Impact bombardment of the terrestrial planets and the early history of the Solar System. Fassett, C. I. & Minton, D. A. Nature Geoscience, 6(7):520–524, July, 2013.
Impact bombardment of the terrestrial planets and the early history of the Solar System [link]Paper  doi  abstract   bibtex   
During the first billion years of Solar System evolution, following planetary accretion, the rate of impact cratering was substantially higher than over the past 3.5 Gyr. However, the causes, magnitude and evolution of the early impact flux remain unknown. In particular, uncertainty persists about whether the largest impact basins on the Moon and the other terrestrial planets formed from a cataclysmic bombardment in a narrow window of time about 3.9 Gyr ago, as initially suggested by the lunar sample collection, or over a more extended period. Recent observations relating to this so-called Late Heavy Bombardment imply that the window of bombardment was not as narrow and intense as originally envisaged. Nevertheless, numerical simulations suggest that the rocky bodies left behind after planetary accretion are insufficient in number to form the youngest large impact basins 4.0 to 3.7 Gyr ago. One viable hypothesis for the formation of these basins is the delivery of impactors to the inner Solar System following the migration of the giant planets, but this scenario also faces challenges. Clarifying the magnitude and length of the Late Heavy Bombardment has implications across the full range of planetary geosciences, from understanding the dynamical evolution of the Solar System to surface conditions on the terrestrial planets early in their history.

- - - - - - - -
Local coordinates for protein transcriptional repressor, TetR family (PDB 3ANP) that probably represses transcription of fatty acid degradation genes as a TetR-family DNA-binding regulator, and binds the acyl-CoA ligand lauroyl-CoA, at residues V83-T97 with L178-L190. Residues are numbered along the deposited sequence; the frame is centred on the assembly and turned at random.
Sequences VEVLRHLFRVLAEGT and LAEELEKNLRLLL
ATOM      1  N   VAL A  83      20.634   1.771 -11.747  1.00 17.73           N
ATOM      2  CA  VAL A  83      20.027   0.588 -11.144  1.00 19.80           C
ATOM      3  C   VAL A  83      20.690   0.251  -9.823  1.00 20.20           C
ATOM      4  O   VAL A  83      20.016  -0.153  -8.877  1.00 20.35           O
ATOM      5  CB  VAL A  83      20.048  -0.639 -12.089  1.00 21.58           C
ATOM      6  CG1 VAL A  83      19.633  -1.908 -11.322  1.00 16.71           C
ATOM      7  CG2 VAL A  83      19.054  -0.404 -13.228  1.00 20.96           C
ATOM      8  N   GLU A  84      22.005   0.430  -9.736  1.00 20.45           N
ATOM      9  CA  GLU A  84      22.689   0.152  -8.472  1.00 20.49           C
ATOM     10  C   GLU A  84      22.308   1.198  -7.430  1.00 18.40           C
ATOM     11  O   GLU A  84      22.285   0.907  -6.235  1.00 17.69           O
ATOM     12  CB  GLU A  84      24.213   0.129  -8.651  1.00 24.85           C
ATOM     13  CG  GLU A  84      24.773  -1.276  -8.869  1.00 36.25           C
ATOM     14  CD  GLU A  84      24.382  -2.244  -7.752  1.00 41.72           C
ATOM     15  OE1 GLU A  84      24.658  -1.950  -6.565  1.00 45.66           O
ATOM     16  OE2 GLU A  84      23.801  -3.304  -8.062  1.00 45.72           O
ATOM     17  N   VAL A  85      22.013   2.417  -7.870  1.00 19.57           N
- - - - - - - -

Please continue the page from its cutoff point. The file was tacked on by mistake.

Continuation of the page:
@article{fassett_impact_2013,
	title = {Impact bombardment of the terrestrial planets and the early history of the {Solar} {System}},
	volume = {6},
	copyright = {© 2013 Nature Publishing Group, a division of Macmillan Publishers Limited. All Rights Reserved.},
	issn = {1752-0894},
	url = {http://www.nature.com/ngeo/journal/v6/n7/full/ngeo1841.html},
	doi = {10.1038/ngeo1841},
	abstract = {During the first billion years of Solar System evolution, following planetary accretion, the rate of impact cratering was substantially higher than over the past 3.5 Gyr. However, the causes, magnitude and evolution of the early impact flux remain unknown. In particular, uncertainty persists about whether the largest impact basins on the Moon and the other terrestrial planets formed from a cataclysmic bombardment in a narrow window of time about 3.9 Gyr ago, as initially suggested by the lunar sample collection, or over a more extended period. Recent observations relating to this so-called Late Heavy Bombardment imply that the window of bombardment was not as narrow and intense as originally envisaged. Nevertheless, numerical simulations suggest that the rocky bodies left behind after planetary accretion are insufficient in number to form the youngest large impact basins 4.0 to 3.7 Gyr ago. One viable hypothesis for the formation of these basins is the delivery of impactors to the inner Solar System following the migration of the giant planets, but this scenario also faces challenges. Clarifying the magnitude and length of the Late Heavy Bombardment has implications across the full range of planetary geosciences, from understanding the dynamical evolution of the Solar System to surface conditions on the terrestrial planets early in their history.},
	language = {en},
	number = {7},
	urldate = {2017-05-22TZ},
	journal = {Nature Geoscience},
	author = {Fassett, Caleb I. and Minton, David A.},
	month = jul,
	year = {2013},
	keywords = {Astronomy and planetary science},
	pages = {520--524}
}
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